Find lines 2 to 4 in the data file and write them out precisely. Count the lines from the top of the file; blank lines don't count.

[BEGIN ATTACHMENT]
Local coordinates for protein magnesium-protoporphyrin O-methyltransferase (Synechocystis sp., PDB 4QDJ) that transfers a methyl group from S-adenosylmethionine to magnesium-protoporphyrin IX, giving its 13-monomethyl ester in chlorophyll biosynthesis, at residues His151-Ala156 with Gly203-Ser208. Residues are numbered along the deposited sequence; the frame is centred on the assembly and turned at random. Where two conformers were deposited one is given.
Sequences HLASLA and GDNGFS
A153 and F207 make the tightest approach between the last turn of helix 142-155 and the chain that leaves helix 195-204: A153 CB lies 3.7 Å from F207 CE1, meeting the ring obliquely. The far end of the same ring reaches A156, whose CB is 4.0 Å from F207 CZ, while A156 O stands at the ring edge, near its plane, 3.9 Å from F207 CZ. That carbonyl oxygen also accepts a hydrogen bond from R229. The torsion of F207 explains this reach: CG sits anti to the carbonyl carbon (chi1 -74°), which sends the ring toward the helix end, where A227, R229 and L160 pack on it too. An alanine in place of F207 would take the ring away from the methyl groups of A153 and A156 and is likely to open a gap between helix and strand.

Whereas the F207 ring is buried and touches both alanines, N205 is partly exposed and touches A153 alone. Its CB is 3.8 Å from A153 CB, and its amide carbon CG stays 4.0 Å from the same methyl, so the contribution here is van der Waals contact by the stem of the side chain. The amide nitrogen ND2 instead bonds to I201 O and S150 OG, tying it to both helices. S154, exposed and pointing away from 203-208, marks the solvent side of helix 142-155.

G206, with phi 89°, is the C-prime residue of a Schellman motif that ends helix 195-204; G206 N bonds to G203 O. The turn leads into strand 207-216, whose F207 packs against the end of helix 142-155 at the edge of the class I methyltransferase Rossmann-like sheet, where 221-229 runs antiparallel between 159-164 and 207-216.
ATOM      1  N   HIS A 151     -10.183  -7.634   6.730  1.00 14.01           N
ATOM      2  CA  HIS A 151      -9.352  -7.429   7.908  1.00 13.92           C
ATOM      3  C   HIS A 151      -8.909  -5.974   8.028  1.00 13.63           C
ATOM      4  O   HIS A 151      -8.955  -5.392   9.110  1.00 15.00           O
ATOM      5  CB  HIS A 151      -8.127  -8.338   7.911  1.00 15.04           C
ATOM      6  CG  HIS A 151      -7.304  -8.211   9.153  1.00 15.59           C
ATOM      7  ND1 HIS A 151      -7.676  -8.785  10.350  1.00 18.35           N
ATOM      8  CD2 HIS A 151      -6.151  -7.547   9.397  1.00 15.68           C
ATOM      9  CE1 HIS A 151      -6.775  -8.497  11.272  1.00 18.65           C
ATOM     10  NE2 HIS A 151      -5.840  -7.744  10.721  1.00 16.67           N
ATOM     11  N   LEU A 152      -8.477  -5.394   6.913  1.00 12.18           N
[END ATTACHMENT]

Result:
Sequences HLASLA and GDNGFS
A153 and F207 make the tightest approach between the last turn of helix 142-155 and the chain that leaves helix 195-204: A153 CB lies 3.7 Å from F207 CE1, meeting the ring obliquely. The far end of the same ring reaches A156, whose CB is 4.0 Å from F207 CZ, while A156 O stands at the ring edge, near its plane, 3.9 Å from F207 CZ. That carbonyl oxygen also accepts a hydrogen bond from R229. The torsion of F207 explains this reach: CG sits anti to the carbonyl carbon (chi1 -74°), which sends the ring toward the helix end, where A227, R229 and L160 pack on it too. An alanine in place of F207 would take the ring away from the methyl groups of A153 and A156 and is likely to open a gap between helix and strand.

Whereas the F207 ring is buried and touches both alanines, N205 is partly exposed and touches A153 alone. Its CB is 3.8 Å from A153 CB, and its amide carbon CG stays 4.0 Å from the same methyl, so the contribution here is van der Waals contact by the stem of the side chain. The amide nitrogen ND2 instead bonds to I201 O and S150 OG, tying it to both helices. S154, exposed and pointing away from 203-208, marks the solvent side of helix 142-155.